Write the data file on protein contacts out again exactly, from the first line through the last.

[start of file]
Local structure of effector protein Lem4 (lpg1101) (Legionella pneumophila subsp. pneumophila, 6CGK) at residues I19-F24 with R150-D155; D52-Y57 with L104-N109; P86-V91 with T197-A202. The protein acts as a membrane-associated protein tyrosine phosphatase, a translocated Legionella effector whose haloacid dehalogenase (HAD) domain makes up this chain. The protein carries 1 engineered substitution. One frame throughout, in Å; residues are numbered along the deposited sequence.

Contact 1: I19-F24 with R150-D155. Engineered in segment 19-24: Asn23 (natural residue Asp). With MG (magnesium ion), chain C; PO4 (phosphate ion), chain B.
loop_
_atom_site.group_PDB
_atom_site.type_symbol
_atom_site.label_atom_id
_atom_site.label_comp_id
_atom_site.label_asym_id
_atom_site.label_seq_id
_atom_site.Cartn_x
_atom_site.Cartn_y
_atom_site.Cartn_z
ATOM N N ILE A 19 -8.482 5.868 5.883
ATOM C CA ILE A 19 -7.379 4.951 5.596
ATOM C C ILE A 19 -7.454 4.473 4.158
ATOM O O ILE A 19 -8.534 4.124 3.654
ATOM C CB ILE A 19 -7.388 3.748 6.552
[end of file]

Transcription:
Local structure of effector protein Lem4 (lpg1101) (Legionella pneumophila subsp. pneumophila, 6CGK) at residues I19-F24 with R150-D155; D52-Y57 with L104-N109; P86-V91 with T197-A202. The protein acts as a membrane-associated protein tyrosine phosphatase, a translocated Legionella effector whose haloacid dehalogenase (HAD) domain makes up this chain. The protein carries 1 engineered substitution. One frame throughout, in Å; residues are numbered along the deposited sequence.

Contact 1: I19-F24 with R150-D155. Engineered in segment 19-24: Asn23 (natural residue Asp). With MG (magnesium ion), chain C; PO4 (phosphate ion), chain B.
loop_
_atom_site.group_PDB
_atom_site.type_symbol
_atom_site.label_atom_id
_atom_site.label_comp_id
_atom_site.label_asym_id
_atom_site.label_seq_id
_atom_site.Cartn_x
_atom_site.Cartn_y
_atom_site.Cartn_z
ATOM N N ILE A 19 -8.482 5.868 5.883
ATOM C CA ILE A 19 -7.379 4.951 5.596
ATOM C C ILE A 19 -7.454 4.473 4.158
ATOM O O ILE A 19 -8.534 4.124 3.654
ATOM C CB ILE A 19 -7.388 3.748 6.552